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Dublin: 9°C Saturday 26 September 2020

'I've never read Moneyball' says the man whose work inspired the book

Bill James also argues that, despite their proliferation, statistics can still give sports organisations an advantage

Bill James (middle) was also speaking at the Web Summit this morning.
Bill James (middle) was also speaking at the Web Summit this morning.
Image: Web Summit

STRIDING LIKE ZEUS to his throne atop Mount Olympus, there was a a palatable sense of being in the presence of greatness when the man widely regarded as the godfather of modern sports analytics took to the stage at the 2014 Web Summit yesterday.

However, Bill James is not one to believe his own hype.

Indeed, he’s never even read the book Moneyball, which focuses on the Oakland Athletic’s who successfully used the sabermetric approach pioneered by James to change the way baseball players are evaluated.

Self-deprecating, curmudgeonly but ultimately engaging, James’ interview with Simon Kuper on the Sports Summit stage is dominated by the 65-year deftly deflecting praise and steadfastly defending the use of statistics to judge player performance, even if it doesn’t provide the level of advantage it once did.

“It’s easier than ever to [benefit from stats]. There will never be a shortage of ignorance. There will always be things that we do not know that, if you can figure out how to use the evidence available to figure it out, there’s an advantage in it.

“It’s true the advantages are not where they were years ago, but on the other hand, there are a lot more people looking for them so there are a lot more suggestions and a lot more data so it’s easier.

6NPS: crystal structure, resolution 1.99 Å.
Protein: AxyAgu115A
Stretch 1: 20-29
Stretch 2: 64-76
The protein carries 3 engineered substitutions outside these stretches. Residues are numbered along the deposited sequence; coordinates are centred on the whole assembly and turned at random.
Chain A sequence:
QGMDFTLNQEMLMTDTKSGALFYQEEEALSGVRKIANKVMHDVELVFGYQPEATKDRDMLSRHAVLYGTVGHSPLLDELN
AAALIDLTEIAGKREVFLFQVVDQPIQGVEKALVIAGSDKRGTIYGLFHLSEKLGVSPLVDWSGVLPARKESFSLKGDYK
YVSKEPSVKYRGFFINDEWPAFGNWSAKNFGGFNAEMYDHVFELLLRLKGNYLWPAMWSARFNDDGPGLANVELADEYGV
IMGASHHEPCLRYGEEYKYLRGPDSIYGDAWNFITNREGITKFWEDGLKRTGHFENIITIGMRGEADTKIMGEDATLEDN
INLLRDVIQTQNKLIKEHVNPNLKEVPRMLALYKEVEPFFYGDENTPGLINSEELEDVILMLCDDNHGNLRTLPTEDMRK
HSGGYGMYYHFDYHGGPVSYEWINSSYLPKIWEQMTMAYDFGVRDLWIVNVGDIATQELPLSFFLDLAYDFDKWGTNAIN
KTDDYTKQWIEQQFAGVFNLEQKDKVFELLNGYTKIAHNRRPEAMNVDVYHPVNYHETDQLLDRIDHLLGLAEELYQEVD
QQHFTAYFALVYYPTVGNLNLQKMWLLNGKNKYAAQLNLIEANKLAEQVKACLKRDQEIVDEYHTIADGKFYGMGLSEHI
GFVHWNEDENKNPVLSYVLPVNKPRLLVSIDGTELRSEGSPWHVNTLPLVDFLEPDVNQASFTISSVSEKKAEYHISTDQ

“We also have some of the same problems we always have. The problem with overcoming resistance to how people assume that things should be done is still there. It’s in a different place, but it’s still there.”

“I definitely don’t think it’s harder and, in some ways, it may be easier.”

Source: Wikipedia

And of the skeptics, James says there’s still a lot of them, those that believe analytics can’t account for ‘heart’ or ‘passion’ or the dreaded ‘wanting it more’. His approach to dealing with those people is surprisingly simple.

“The number one strategy is never argue with anybody.

“Simply ignore those people who disagree with you, who criticise you, who explain why you’re wrong. Just ignore those people and carry on as before.”

And while his first sport is obviously baseball, he says the same is true for sports, like football, still coming to grips with the use of data in player evaluation.

“The people you can reach are the people who are listening. You would not believe how many scouts come up to me and tell me they were using my stuff way back in the eighties.

“If they were, they were damn quiet about it at the time.

“I can guarantee, in soccer, there are an awful lot of people who are listening now, they’re just being very quiet about it.”

Though he works mostly from his home in Kanas, James is currently employed by the Boston Red Sox. While this impacts on how much he can comment publicly on players – US media automatically assume the Red Sox are interested in that player – he does enjoy his job, even if his contribution to player evaluation conversations comes later than many would expect.

“I’m a consultant for the Red Sox. The team has issues they face on a daily basis; should we sign this player? Should we use this player in a particular way? Should we do this trade?

“I try to stay out of these things as long as I can because I find you have more impact on a debate when you join it much later, when you wait for everyone else to have their say and join in as late as possible, people are more inclined to listen to you.”

And as for the revelation that James hasn’t read Moneyball, he knows nobody ever believes him but insists it’s true.

“Moneyball’s a great thing for me. People won’t believe me but I never read the book. I read Michael Lewis and I like Michael Lewis but I’ve never read it.

“I gather from the way people talk about me that he was very nice to me and it’s been wonderful for me and helped my career immensely.”

Some would argue that’s putting it mildly.

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About the author:

Steve O'Rourke

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